Barry is the kind of educator who makes students take ownership of their education. He is not one of those professors who stands at a podium dictating textbook material in the most monotonous of manners. Instead he was the professor who would sit in a desk facing the students, popping candy rockets while participating in the conversation. In the classes I had with him, the students were in control of their education. While he introduced a topic to us, it was up to us to determine where the discussion went and how it evolved. He always said that he loved his COMM classes because they provided him with epiphany moments; our knowledge and perspective gave him a great understanding of the world as he viewed it. Barry always told our classes that he came from the generation where both feet were firmly planted in the scribal world. It was clear though that he was an exception. While he had one foot firmly planted in the scribal world, he was constantly dipping his toes into the digital realm. He was our professor, but he operated from the perspective that he was on our territory. We, his students, had grown up part of the digital realm, and we knew far more than we gave ourselves credit for. Barry often managed to educate us by facilitating the realization and growth of the knowledge we already possessed.

While other professors were constantly breaking us down and making us unsure of ourselves and our knowledge, Barry was giving us the strength and the confidence to believe in ourselves and our knowledge. He was giving us the ability to fight for our ideas and win. While his classes were largely based on the present and the future of technology, we often found ourselves exploring historical concepts and their relation to our world. Our classes explored concepts of community by looking at Tonnies notions of Gemeinschaft and Gesellschaft, and by reading excerpts from Marx’s Communist Manifesto We delved into notions of identity as presented by Freud, Jung, Moeller, Erikson and many more.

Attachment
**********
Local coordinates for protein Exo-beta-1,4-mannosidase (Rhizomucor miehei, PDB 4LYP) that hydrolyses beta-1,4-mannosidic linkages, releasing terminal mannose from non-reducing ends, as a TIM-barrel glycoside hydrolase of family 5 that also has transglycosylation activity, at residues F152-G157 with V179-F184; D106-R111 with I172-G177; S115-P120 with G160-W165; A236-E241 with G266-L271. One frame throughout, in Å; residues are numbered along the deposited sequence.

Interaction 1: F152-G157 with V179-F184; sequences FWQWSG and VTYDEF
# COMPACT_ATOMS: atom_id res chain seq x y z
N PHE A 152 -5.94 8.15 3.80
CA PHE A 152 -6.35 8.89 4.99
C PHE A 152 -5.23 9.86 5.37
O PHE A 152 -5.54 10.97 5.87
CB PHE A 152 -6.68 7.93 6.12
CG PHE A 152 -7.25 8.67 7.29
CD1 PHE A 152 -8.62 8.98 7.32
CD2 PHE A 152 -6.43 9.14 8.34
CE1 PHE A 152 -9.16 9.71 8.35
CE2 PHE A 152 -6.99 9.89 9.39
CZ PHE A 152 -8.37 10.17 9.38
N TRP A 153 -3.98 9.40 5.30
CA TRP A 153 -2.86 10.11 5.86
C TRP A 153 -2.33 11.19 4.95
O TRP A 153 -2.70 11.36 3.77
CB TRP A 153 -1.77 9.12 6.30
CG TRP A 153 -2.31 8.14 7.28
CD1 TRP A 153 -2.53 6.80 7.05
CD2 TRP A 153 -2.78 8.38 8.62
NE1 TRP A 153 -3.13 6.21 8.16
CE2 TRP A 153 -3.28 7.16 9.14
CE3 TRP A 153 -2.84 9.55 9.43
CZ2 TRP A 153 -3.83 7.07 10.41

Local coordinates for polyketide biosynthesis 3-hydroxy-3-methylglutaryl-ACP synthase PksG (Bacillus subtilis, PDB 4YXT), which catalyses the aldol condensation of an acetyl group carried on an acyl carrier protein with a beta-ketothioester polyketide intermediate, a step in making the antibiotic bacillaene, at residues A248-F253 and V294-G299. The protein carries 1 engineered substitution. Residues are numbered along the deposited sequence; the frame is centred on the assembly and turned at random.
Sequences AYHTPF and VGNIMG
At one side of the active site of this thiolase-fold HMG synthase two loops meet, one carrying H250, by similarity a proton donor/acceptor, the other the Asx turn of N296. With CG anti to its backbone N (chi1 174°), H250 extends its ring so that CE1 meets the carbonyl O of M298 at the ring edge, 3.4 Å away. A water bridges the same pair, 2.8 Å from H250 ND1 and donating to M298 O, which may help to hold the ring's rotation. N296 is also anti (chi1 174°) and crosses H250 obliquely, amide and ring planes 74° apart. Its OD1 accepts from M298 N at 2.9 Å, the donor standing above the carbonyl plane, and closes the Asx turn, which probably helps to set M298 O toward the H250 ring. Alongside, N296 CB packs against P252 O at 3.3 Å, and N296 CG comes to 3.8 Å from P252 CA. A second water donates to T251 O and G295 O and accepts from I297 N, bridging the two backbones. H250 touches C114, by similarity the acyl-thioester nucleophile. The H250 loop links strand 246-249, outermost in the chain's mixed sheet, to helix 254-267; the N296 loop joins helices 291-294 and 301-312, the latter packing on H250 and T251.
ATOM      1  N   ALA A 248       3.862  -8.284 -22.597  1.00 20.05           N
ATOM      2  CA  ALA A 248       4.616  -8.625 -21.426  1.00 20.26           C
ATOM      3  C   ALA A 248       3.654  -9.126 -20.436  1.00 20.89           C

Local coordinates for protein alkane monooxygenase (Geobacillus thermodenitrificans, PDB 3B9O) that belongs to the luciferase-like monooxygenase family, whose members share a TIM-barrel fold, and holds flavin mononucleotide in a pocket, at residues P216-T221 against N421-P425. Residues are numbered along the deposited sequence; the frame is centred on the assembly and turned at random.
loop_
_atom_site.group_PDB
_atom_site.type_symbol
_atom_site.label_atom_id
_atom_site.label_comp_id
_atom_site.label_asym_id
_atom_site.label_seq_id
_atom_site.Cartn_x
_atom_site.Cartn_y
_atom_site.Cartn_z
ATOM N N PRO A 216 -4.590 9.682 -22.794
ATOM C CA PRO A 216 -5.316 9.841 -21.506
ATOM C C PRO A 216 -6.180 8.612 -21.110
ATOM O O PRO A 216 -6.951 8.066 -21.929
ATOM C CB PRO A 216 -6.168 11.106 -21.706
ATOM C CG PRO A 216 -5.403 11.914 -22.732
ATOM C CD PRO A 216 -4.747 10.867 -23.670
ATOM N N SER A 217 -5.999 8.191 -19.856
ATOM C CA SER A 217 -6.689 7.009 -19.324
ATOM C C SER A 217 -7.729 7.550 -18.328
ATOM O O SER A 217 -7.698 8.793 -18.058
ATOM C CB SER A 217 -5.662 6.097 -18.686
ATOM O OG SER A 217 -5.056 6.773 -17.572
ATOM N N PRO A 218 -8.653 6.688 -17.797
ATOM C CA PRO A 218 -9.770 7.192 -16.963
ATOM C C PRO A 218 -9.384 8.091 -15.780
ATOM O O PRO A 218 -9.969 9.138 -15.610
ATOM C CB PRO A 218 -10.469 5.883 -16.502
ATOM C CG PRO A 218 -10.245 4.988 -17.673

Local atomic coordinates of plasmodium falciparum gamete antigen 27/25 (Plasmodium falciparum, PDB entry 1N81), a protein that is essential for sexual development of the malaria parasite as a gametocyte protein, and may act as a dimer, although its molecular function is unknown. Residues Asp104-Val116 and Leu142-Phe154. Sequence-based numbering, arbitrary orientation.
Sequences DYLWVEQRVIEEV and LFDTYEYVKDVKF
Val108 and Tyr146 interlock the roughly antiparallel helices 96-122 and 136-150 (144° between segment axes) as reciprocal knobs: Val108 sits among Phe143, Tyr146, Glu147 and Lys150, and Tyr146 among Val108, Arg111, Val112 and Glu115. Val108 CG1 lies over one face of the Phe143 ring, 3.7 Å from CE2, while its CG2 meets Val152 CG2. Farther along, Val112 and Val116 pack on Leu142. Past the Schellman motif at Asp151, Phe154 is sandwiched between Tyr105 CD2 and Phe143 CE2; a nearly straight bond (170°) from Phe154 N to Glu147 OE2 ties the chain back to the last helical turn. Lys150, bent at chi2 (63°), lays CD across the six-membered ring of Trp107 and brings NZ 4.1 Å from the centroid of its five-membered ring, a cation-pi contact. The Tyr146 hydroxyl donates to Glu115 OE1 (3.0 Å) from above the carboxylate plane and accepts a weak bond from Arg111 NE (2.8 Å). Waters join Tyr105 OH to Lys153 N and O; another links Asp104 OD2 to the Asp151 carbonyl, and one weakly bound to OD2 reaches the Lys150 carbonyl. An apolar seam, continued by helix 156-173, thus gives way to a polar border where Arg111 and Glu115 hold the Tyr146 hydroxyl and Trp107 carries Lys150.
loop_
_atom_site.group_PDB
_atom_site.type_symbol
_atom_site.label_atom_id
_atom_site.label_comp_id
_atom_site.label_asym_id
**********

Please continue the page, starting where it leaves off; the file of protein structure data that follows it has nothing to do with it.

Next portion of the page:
We looked at the traditional construct of narrative and how narrative has evolves in response to technology and how it continues to evolve as it is reproduced across several mediums simultaneously.

One of our classes looked at hypertext books, specifically Afternoon and Patchwork Girl. We started the class looking at hypertext books and by the end of the class we were teaching Barry how hypertext narrative could be seen in movies like Kill Bill and Memento. It was a fascinating discussion, and honestly quite hilarious. Imagine a class of 15, 20 somethings, trying to convince a long-standing professor, passionate about books, that what he is talking about in terms of hypertext narratives was from our perspective easily applied to examples found in modern cinema. We made him watch a number of movies, but his reaction to Memento was by far the most entertaining. After the first time he watched it, he simply did not get it, no matter how much explanation we gave. It was so entertaining that as a gift upon my graduation, I left him a copy of Memento hanging from his door a long with a note explaining how much his presence in my academic career had meant to me.

Barry is someone I will never in my life forget. He made such an impact on me as a student and as a person. The things I learned in his classroom have extended far beyond the walls of the classroom, as they always did; they colour the way that I see the world and view digital communication. His never-ending passion for learning and education is something I hope I will forever carry with me.

His friendship, knowledge, and unwavering dedication to students and the education process is something I will forever value and is something that I wish for every student to experience.

It has been five years since I graduated, and I still cannot say thank you enough to Barry Joe for all that he taught me.

Barry & Sarah Graduation 2006